“The main reason for the correlation between weight loss and the number of recruited subjects per center may be that principal investigators, study coordinators, and dieticians working at centers with high numbers of recruited subjects have more experience than those working at smaller centers; therefore, they are probably more efficient in treating and counseling subjects during a low calorie diet.”

Have a great weekend,


Gasteyger, C., Christensen, R., Larsen, T., Vercruysse, F., Toubro, S., & Astrup, A. (2010). Center-Size as a Predictor of Weight-Loss Outcome in Multicenter Trials Including a Low-Calorie Diet Obesity, 18 (11), 2160-2164 DOI: 10.1038/oby.2010.118

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13 Responses to Weight-loss variability in response to the same diet

  1. Yes, differences in treatment centers are important, as the authors of the study imply. Genetic differences can also be important. And genetic differences that are sensitive to life choices – how much and what you eat, exercise, sleep, alcohol and tobacco use, for example – can also be important. I will briefly summarize three studies here:

    1. In 2006 (PubMed ID = 16971225), a report of a Spanish population of males and females showed that change in BMI for people on a hypocaloric Mediterranean diet were sensitive to the genotype of a variant (rs8179183) in the LEPR (leptin receptor) gene. Those with the C allele at this position showed less of a decrease in BMI.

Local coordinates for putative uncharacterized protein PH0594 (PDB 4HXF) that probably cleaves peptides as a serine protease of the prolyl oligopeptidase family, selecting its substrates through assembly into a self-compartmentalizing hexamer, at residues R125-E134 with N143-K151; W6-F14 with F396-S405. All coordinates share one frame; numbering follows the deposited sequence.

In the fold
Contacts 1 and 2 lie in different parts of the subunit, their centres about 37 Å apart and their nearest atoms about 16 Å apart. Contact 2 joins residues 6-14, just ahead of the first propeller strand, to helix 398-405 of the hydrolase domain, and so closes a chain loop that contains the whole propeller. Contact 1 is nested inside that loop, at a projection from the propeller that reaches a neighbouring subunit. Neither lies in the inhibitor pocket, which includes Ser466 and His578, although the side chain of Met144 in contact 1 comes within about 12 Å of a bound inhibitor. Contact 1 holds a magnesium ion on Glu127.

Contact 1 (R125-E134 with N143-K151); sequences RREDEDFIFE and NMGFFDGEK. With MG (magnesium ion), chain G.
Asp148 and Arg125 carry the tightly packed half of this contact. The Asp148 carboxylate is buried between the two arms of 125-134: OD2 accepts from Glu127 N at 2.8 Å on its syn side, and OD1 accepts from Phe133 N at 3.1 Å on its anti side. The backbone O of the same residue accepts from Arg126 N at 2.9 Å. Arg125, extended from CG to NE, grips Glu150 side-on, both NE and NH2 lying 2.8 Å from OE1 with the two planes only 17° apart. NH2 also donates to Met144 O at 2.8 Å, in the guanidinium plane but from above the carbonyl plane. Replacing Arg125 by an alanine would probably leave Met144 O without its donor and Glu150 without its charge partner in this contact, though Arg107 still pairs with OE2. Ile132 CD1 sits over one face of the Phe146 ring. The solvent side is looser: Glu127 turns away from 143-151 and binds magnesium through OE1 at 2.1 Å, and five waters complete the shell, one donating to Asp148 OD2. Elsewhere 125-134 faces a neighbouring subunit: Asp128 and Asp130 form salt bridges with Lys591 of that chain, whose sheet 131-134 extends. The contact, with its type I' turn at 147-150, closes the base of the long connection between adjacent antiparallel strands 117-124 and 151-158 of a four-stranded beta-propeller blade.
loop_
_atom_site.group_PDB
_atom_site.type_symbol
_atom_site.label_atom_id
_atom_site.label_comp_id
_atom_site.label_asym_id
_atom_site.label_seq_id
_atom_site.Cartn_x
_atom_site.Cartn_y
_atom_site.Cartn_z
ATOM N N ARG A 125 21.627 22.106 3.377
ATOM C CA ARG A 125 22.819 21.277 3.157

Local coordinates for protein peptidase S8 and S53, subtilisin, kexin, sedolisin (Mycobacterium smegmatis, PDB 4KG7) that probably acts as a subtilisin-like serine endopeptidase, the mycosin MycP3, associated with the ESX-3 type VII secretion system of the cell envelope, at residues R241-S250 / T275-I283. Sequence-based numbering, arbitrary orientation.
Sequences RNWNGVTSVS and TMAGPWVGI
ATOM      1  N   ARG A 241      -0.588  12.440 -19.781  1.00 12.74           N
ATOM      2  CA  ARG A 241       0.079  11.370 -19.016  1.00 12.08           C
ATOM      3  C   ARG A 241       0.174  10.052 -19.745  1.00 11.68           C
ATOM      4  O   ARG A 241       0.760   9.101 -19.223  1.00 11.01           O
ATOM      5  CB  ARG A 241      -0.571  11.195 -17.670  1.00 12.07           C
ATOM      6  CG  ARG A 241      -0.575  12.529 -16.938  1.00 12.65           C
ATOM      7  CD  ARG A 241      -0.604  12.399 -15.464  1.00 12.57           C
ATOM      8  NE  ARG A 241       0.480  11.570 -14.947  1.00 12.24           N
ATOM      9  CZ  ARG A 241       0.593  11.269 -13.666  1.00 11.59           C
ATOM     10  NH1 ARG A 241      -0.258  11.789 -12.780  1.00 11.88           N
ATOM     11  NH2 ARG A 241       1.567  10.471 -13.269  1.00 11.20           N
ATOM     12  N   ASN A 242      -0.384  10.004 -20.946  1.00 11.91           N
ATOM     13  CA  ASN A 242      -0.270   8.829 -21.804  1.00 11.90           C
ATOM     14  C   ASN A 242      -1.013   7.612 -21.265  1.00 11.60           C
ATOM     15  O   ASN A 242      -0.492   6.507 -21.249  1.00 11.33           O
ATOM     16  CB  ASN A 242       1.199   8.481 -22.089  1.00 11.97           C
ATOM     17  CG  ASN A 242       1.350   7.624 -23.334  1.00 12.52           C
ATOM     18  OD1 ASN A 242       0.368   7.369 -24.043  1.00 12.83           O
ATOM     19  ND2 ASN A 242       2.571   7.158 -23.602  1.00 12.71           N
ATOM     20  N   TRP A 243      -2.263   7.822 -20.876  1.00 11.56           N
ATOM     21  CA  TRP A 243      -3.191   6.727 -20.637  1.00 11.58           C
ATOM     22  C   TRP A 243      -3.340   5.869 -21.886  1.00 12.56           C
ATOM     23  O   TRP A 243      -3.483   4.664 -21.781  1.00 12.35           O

2. In 2007 (PubMed ID = 17544366), a report of Korean females showed less of a drop in BMI when the women carried the A allele of variant rs659366, located in the UCP2 gene, and were on a low-calorie diet.

    3. A report from 2009 (PubMed ID 19543202) showed that in a group of White Americans, both sexes, that there was also risk of less change in BMI when carrying the A allele of variant rs8050136 in “obesity” gene FTO and were engaged an exercise regimen.

  2. M says:

    I don’t have access to this article, but was the weight loss at the centers normally distributed?

    If the weight loss was lognormally distributed, and you are dealing with small sample sizes, you might get a higher mean with more sampling.

  3. WRG says: